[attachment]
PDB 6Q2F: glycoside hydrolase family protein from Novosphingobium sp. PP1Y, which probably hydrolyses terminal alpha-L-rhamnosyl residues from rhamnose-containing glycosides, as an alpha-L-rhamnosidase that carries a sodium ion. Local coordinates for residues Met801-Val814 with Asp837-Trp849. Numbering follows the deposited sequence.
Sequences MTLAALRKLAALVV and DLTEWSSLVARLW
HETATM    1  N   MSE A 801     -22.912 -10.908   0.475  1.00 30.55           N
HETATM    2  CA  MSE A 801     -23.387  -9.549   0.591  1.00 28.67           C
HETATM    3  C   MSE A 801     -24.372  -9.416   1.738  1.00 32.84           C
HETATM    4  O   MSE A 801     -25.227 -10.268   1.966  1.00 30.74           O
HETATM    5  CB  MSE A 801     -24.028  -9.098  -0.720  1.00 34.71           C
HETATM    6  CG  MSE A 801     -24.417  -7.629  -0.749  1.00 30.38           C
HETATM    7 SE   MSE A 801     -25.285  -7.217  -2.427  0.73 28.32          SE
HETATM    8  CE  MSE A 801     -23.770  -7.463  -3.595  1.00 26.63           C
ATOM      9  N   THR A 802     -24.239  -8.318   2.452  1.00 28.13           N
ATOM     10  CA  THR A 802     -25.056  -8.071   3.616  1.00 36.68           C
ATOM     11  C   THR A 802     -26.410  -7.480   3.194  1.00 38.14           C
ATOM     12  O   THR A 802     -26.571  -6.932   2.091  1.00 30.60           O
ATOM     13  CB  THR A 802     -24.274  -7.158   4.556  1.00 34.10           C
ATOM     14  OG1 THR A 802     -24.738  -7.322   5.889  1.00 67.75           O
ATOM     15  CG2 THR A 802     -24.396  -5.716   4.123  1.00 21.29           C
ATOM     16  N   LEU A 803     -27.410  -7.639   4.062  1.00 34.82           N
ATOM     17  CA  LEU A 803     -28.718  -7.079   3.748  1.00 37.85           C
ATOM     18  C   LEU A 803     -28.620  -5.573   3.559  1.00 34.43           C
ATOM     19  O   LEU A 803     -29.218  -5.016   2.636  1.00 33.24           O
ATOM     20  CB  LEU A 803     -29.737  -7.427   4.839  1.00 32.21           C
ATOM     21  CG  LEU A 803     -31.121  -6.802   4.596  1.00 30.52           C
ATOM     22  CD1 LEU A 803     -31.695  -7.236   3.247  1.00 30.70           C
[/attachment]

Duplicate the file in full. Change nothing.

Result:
PDB 6Q2F: glycoside hydrolase family protein from Novosphingobium sp. PP1Y, which probably hydrolyses terminal alpha-L-rhamnosyl residues from rhamnose-containing glycosides, as an alpha-L-rhamnosidase that carries a sodium ion. Local coordinates for residues Met801-Val814 with Asp837-Trp849. Numbering follows the deposited sequence.
Sequences MTLAALRKLAALVV and DLTEWSSLVARLW
HETATM    1  N   MSE A 801     -22.912 -10.908   0.475  1.00 30.55           N
HETATM    2  CA  MSE A 801     -23.387  -9.549   0.591  1.00 28.67           C
HETATM    3  C   MSE A 801     -24.372  -9.416   1.738  1.00 32.84           C
HETATM    4  O   MSE A 801     -25.227 -10.268   1.966  1.00 30.74           O
HETATM    5  CB  MSE A 801     -24.028  -9.098  -0.720  1.00 34.71           C
HETATM    6  CG  MSE A 801     -24.417  -7.629  -0.749  1.00 30.38           C
HETATM    7 SE   MSE A 801     -25.285  -7.217  -2.427  0.73 28.32          SE
HETATM    8  CE  MSE A 801     -23.770  -7.463  -3.595  1.00 26.63           C
ATOM      9  N   THR A 802     -24.239  -8.318   2.452  1.00 28.13           N
ATOM     10  CA  THR A 802     -25.056  -8.071   3.616  1.00 36.68           C
ATOM     11  C   THR A 802     -26.410  -7.480   3.194  1.00 38.14           C
ATOM     12  O   THR A 802     -26.571  -6.932   2.091  1.00 30.60           O
ATOM     13  CB  THR A 802     -24.274  -7.158   4.556  1.00 34.10           C
ATOM     14  OG1 THR A 802     -24.738  -7.322   5.889  1.00 67.75           O
ATOM     15  CG2 THR A 802     -24.396  -5.716   4.123  1.00 21.29           C
ATOM     16  N   LEU A 803     -27.410  -7.639   4.062  1.00 34.82           N
ATOM     17  CA  LEU A 803     -28.718  -7.079   3.748  1.00 37.85           C
ATOM     18  C   LEU A 803     -28.620  -5.573   3.559  1.00 34.43           C
ATOM     19  O   LEU A 803     -29.218  -5.016   2.636  1.00 33.24           O
ATOM     20  CB  LEU A 803     -29.737  -7.427   4.839  1.00 32.21           C
ATOM     21  CG  LEU A 803     -31.121  -6.802   4.596  1.00 30.52           C
ATOM     22  CD1 LEU A 803     -31.695  -7.236   3.247  1.00 30.70           C